Afterthought: Social Media

(EN: the author slips in a section on social media, which I've chosen to treat as an appendix, as it's not well integrated into the content of the book. It's short and superficial, out of place with the rest of the book - but it bears annotating to gain a sense of perspective taken by traditional retailers toward the new media that they don't understand and are struggling to leverage.)

The author regards social media as "a relatively new form of loyalty building" and acknowledges that entire books have been written on the subject. His own experience has been limited to "a few years" with mixed results.

First, it's important to consider that not all Internet marketing is social media. "Many people" believe that search engine optimization, keyword management, and banner advertising are forms of social media marketing - but they are distinctly different. Social media is about monitoring and interacting in conversations with people, not pushing information to them.

He finds social media to be difficult, particularly in getting any type of measurable gain - it's spread out on various sites all over the Internet and people use different names in different forums. Tracking an individual through the myriad social media sites and correlating this to the actual person who walks into a store is a huge and evasive task.

(EN: Likely not so much anymore. Most people link their social media sites to make themselves findable - their Facebook account links to their LinkedIn profile, Twitter account, and Blog, and the others link back, such that by asking for a person's social media account, or even their e-mail address, you have the ability to connect the dots.)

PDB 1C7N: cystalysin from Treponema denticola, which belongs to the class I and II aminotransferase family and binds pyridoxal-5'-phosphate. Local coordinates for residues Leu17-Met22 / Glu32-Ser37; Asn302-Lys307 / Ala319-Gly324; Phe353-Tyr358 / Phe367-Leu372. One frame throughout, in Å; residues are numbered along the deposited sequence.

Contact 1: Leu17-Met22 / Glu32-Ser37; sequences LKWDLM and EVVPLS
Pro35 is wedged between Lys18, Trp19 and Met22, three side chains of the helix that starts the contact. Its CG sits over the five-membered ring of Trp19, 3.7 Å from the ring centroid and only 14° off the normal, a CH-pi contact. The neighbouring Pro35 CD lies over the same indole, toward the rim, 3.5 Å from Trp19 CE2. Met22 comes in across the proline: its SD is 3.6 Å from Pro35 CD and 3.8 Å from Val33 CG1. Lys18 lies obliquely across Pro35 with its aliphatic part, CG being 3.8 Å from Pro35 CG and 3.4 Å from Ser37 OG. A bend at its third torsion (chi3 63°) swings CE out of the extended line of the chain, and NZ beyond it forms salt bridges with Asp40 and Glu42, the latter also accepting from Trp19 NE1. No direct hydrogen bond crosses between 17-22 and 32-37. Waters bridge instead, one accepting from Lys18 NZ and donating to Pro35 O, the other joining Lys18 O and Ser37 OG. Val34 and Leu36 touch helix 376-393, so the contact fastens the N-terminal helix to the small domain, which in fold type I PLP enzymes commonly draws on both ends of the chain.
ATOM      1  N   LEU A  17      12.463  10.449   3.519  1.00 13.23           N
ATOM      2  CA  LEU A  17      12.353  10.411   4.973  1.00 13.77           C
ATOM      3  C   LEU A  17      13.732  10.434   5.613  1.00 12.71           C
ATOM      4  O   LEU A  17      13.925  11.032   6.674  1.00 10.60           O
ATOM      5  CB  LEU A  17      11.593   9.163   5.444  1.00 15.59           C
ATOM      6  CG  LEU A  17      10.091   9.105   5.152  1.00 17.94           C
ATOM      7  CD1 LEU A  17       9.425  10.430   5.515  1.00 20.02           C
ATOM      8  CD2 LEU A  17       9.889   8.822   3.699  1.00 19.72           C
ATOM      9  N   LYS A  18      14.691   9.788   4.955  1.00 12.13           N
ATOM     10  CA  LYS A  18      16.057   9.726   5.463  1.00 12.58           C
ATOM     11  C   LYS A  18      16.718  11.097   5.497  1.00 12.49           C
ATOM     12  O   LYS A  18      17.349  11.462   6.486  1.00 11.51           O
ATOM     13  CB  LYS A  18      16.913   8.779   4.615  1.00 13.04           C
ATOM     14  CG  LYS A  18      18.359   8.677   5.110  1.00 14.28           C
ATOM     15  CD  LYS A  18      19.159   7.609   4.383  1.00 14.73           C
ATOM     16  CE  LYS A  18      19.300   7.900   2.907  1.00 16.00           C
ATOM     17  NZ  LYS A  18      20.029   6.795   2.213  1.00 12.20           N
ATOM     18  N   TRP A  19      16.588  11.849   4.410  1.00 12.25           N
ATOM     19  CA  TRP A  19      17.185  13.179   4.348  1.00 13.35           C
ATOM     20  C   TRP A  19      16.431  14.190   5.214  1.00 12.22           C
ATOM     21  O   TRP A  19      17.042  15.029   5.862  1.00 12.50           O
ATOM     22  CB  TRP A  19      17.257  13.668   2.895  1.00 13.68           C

He also asserts that many firms offer false promises of being able to tame the social media tangle: that they can track individuals, accurately calculate ROI, and the like. But in his own experience, they do sloppy work and it is dangerous to assume their figures as accurate.

At best, social media can be useful as an aggregated indicator of consumer sentiment. Still a bit sloppy, because the information is free-form and you never know what you're going to get. It's like asking random questions of random people and attempting to analyze their unstructured comments.

His suggestion to companies that wish to leverage social media is to start small, and keep simple and clear goals:

  1. Find out where conversations related to your brand or product are occurring
  2. Then, listen to what is being said and analyze the conversation
  3. Then, participate reactively in conversations,
  4. Finally, build your credibility to the point where people will listen to you.

Even then, start with a single product, and modest goals.

(EN: HE offers a bit of advice on each of the four points - and it's generally good, but quite basic. It's probably good, and responsible, of him to be very superficial and vague about the topic, and he seems to have the right mind-set, but this is more of an opinion piece and does not mention specific analytics. Likely better to consult a more experienced and authoritative source.)